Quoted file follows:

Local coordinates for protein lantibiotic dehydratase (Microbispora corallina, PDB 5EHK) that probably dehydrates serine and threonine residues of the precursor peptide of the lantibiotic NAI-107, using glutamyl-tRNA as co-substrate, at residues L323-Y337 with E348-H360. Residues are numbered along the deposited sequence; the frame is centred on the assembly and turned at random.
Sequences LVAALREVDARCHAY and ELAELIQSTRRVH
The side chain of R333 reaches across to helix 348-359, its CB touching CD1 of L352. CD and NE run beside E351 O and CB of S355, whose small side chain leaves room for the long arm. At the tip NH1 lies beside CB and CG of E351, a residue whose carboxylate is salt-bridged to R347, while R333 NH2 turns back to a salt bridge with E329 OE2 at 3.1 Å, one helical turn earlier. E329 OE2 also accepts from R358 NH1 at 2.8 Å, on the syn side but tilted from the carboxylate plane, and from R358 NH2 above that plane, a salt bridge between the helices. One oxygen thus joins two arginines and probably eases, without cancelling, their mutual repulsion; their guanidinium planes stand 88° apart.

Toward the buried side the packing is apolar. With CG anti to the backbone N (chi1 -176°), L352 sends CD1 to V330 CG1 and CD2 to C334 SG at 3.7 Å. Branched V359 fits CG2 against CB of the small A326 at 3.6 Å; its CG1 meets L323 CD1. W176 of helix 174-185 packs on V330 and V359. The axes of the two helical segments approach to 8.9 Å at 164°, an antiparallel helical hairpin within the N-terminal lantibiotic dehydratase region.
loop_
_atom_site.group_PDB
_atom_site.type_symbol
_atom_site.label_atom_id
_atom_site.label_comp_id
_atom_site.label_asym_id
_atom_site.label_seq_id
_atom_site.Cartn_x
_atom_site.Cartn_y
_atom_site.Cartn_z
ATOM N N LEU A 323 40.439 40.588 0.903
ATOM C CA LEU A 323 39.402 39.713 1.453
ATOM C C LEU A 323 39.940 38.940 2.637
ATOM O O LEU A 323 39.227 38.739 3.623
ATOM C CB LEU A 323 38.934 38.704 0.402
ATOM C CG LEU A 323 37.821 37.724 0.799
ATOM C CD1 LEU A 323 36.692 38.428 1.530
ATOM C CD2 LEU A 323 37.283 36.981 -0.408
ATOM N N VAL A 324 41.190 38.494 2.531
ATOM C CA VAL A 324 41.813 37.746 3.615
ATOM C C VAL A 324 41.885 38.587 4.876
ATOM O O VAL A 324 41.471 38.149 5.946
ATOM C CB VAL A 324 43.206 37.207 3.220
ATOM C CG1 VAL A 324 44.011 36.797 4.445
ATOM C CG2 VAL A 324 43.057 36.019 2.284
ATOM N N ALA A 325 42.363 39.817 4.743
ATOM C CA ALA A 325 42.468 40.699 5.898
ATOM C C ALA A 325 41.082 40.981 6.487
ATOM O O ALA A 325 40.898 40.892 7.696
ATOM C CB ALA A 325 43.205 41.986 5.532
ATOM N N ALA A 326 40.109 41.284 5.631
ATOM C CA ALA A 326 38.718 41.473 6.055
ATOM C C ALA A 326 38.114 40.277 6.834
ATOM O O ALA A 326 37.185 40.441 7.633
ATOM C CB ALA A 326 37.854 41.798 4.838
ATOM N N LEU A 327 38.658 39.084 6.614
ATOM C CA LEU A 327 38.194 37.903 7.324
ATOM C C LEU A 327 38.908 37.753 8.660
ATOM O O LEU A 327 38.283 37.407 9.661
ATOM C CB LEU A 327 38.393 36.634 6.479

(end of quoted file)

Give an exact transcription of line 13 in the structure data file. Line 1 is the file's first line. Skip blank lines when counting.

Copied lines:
_atom_site.Cartn_y